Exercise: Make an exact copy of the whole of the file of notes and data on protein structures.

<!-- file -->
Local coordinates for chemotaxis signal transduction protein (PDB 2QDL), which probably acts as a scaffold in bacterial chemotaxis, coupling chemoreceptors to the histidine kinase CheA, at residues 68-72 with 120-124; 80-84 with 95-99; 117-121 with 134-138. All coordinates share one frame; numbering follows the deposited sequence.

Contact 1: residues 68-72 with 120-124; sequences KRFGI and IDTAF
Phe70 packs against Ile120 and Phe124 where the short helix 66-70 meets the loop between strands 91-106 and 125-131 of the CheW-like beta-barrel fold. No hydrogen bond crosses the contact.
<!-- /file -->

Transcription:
Local coordinates for chemotaxis signal transduction protein (PDB 2QDL), which probably acts as a scaffold in bacterial chemotaxis, coupling chemoreceptors to the histidine kinase CheA, at residues 68-72 with 120-124; 80-84 with 95-99; 117-121 with 134-138. All coordinates share one frame; numbering follows the deposited sequence.

Contact 1: residues 68-72 with 120-124; sequences KRFGI and IDTAF
Phe70 packs against Ile120 and Phe124 where the short helix 66-70 meets the loop between strands 91-106 and 125-131 of the CheW-like beta-barrel fold. No hydrogen bond crosses the contact.